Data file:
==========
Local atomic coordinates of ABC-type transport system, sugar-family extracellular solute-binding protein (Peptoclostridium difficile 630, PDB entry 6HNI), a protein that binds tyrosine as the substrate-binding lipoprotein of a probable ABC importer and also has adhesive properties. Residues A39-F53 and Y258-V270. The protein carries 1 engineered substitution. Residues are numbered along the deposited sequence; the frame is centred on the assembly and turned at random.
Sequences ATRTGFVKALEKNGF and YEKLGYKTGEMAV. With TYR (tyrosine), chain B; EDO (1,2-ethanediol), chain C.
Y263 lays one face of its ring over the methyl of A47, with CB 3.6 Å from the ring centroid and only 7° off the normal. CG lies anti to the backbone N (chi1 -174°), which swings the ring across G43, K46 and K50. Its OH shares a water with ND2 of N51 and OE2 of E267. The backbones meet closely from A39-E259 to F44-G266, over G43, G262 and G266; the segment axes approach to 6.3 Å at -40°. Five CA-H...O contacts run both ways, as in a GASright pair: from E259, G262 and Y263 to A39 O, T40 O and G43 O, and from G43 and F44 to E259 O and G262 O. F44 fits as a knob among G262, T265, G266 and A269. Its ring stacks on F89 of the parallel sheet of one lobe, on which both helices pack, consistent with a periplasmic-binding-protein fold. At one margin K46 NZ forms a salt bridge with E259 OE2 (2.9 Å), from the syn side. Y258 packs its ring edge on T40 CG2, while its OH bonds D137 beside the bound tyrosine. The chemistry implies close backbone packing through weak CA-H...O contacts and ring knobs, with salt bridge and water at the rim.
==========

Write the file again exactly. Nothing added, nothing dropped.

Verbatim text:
Local atomic coordinates of ABC-type transport system, sugar-family extracellular solute-binding protein (Peptoclostridium difficile 630, PDB entry 6HNI), a protein that binds tyrosine as the substrate-binding lipoprotein of a probable ABC importer and also has adhesive properties. Residues A39-F53 and Y258-V270. The protein carries 1 engineered substitution. Residues are numbered along the deposited sequence; the frame is centred on the assembly and turned at random.
Sequences ATRTGFVKALEKNGF and YEKLGYKTGEMAV. With TYR (tyrosine), chain B; EDO (1,2-ethanediol), chain C.
Y263 lays one face of its ring over the methyl of A47, with CB 3.6 Å from the ring centroid and only 7° off the normal. CG lies anti to the backbone N (chi1 -174°), which swings the ring across G43, K46 and K50. Its OH shares a water with ND2 of N51 and OE2 of E267. The backbones meet closely from A39-E259 to F44-G266, over G43, G262 and G266; the segment axes approach to 6.3 Å at -40°. Five CA-H...O contacts run both ways, as in a GASright pair: from E259, G262 and Y263 to A39 O, T40 O and G43 O, and from G43 and F44 to E259 O and G262 O. F44 fits as a knob among G262, T265, G266 and A269. Its ring stacks on F89 of the parallel sheet of one lobe, on which both helices pack, consistent with a periplasmic-binding-protein fold. At one margin K46 NZ forms a salt bridge with E259 OE2 (2.9 Å), from the syn side. Y258 packs its ring edge on T40 CG2, while its OH bonds D137 beside the bound tyrosine. The chemistry implies close backbone packing through weak CA-H...O contacts and ring knobs, with salt bridge and water at the rim.